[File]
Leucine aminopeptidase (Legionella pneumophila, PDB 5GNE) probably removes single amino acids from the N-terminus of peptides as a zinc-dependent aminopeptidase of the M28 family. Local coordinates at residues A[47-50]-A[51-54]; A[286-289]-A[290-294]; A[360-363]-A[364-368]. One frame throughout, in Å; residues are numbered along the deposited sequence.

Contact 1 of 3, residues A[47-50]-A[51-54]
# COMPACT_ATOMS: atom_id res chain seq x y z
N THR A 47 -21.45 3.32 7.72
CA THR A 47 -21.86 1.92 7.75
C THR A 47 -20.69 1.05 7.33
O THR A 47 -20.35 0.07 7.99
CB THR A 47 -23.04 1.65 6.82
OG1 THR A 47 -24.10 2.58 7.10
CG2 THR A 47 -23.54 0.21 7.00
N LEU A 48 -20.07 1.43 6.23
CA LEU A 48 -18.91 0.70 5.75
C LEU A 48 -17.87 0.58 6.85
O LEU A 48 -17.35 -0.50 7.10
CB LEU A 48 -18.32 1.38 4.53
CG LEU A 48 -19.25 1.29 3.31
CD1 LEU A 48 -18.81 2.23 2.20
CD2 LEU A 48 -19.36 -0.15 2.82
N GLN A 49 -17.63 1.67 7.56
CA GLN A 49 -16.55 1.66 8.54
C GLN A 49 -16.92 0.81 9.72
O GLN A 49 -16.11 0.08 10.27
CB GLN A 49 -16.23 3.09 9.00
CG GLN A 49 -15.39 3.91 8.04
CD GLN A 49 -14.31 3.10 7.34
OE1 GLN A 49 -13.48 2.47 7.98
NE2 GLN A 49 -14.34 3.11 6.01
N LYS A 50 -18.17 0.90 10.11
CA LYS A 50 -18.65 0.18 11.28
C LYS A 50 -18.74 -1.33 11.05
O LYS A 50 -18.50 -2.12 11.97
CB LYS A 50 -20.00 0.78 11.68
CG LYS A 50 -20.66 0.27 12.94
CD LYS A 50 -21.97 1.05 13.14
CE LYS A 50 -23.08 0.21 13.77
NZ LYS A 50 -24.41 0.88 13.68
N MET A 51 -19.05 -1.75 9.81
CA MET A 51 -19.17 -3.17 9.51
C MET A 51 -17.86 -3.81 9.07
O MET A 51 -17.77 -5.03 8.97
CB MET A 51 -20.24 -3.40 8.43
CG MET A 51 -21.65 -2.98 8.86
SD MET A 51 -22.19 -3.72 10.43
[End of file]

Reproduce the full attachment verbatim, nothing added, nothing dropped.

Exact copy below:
Leucine aminopeptidase (Legionella pneumophila, PDB 5GNE) probably removes single amino acids from the N-terminus of peptides as a zinc-dependent aminopeptidase of the M28 family. Local coordinates at residues A[47-50]-A[51-54]; A[286-289]-A[290-294]; A[360-363]-A[364-368]. One frame throughout, in Å; residues are numbered along the deposited sequence.

Contact 1 of 3, residues A[47-50]-A[51-54]
# COMPACT_ATOMS: atom_id res chain seq x y z
N THR A 47 -21.45 3.32 7.72
CA THR A 47 -21.86 1.92 7.75
C THR A 47 -20.69 1.05 7.33
O THR A 47 -20.35 0.07 7.99
CB THR A 47 -23.04 1.65 6.82
OG1 THR A 47 -24.10 2.58 7.10
CG2 THR A 47 -23.54 0.21 7.00
N LEU A 48 -20.07 1.43 6.23
CA LEU A 48 -18.91 0.70 5.75
C LEU A 48 -17.87 0.58 6.85
O LEU A 48 -17.35 -0.50 7.10
CB LEU A 48 -18.32 1.38 4.53
CG LEU A 48 -19.25 1.29 3.31
CD1 LEU A 48 -18.81 2.23 2.20
CD2 LEU A 48 -19.36 -0.15 2.82
N GLN A 49 -17.63 1.67 7.56
CA GLN A 49 -16.55 1.66 8.54
C GLN A 49 -16.92 0.81 9.72
O GLN A 49 -16.11 0.08 10.27
CB GLN A 49 -16.23 3.09 9.00
CG GLN A 49 -15.39 3.91 8.04
CD GLN A 49 -14.31 3.10 7.34
OE1 GLN A 49 -13.48 2.47 7.98
NE2 GLN A 49 -14.34 3.11 6.01
N LYS A 50 -18.17 0.90 10.11
CA LYS A 50 -18.65 0.18 11.28
C LYS A 50 -18.74 -1.33 11.05
O LYS A 50 -18.50 -2.12 11.97
CB LYS A 50 -20.00 0.78 11.68
CG LYS A 50 -20.66 0.27 12.94
CD LYS A 50 -21.97 1.05 13.14
CE LYS A 50 -23.08 0.21 13.77
NZ LYS A 50 -24.41 0.88 13.68
N MET A 51 -19.05 -1.75 9.81
CA MET A 51 -19.17 -3.17 9.51
C MET A 51 -17.86 -3.81 9.07
O MET A 51 -17.77 -5.03 8.97
CB MET A 51 -20.24 -3.40 8.43
CG MET A 51 -21.65 -2.98 8.86
SD MET A 51 -22.19 -3.72 10.43